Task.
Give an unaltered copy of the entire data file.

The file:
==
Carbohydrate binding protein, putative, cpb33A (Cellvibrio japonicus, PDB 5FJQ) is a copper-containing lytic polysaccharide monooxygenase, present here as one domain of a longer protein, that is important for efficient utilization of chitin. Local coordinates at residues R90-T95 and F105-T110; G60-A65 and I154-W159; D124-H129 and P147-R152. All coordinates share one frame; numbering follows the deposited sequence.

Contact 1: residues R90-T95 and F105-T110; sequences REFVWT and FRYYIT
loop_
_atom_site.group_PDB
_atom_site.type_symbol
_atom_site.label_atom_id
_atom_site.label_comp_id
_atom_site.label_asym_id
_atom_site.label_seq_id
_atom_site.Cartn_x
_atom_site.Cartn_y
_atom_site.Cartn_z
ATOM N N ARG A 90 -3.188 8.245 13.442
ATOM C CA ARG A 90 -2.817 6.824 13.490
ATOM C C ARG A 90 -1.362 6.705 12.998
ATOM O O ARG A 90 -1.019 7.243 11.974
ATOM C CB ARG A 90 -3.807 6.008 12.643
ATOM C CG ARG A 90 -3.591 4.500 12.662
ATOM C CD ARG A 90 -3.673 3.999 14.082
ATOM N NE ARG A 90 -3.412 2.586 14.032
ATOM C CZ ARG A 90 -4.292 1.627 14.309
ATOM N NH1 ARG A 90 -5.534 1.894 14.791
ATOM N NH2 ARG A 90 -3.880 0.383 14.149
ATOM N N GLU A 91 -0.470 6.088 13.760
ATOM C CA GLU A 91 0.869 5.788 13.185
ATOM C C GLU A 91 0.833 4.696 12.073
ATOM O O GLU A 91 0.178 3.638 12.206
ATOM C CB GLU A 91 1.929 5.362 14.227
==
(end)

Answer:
Carbohydrate binding protein, putative, cpb33A (Cellvibrio japonicus, PDB 5FJQ) is a copper-containing lytic polysaccharide monooxygenase, present here as one domain of a longer protein, that is important for efficient utilization of chitin. Local coordinates at residues R90-T95 and F105-T110; G60-A65 and I154-W159; D124-H129 and P147-R152. All coordinates share one frame; numbering follows the deposited sequence.

Contact 1: residues R90-T95 and F105-T110; sequences REFVWT and FRYYIT
loop_
_atom_site.group_PDB
_atom_site.type_symbol
_atom_site.label_atom_id
_atom_site.label_comp_id
_atom_site.label_asym_id
_atom_site.label_seq_id
_atom_site.Cartn_x
_atom_site.Cartn_y
_atom_site.Cartn_z
ATOM N N ARG A 90 -3.188 8.245 13.442
ATOM C CA ARG A 90 -2.817 6.824 13.490
ATOM C C ARG A 90 -1.362 6.705 12.998
ATOM O O ARG A 90 -1.019 7.243 11.974
ATOM C CB ARG A 90 -3.807 6.008 12.643
ATOM C CG ARG A 90 -3.591 4.500 12.662
ATOM C CD ARG A 90 -3.673 3.999 14.082
ATOM N NE ARG A 90 -3.412 2.586 14.032
ATOM C CZ ARG A 90 -4.292 1.627 14.309
ATOM N NH1 ARG A 90 -5.534 1.894 14.791
ATOM N NH2 ARG A 90 -3.880 0.383 14.149
ATOM N N GLU A 91 -0.470 6.088 13.760
ATOM C CA GLU A 91 0.869 5.788 13.185
ATOM C C GLU A 91 0.833 4.696 12.073
ATOM O O GLU A 91 0.178 3.638 12.206
ATOM C CB GLU A 91 1.929 5.362 14.227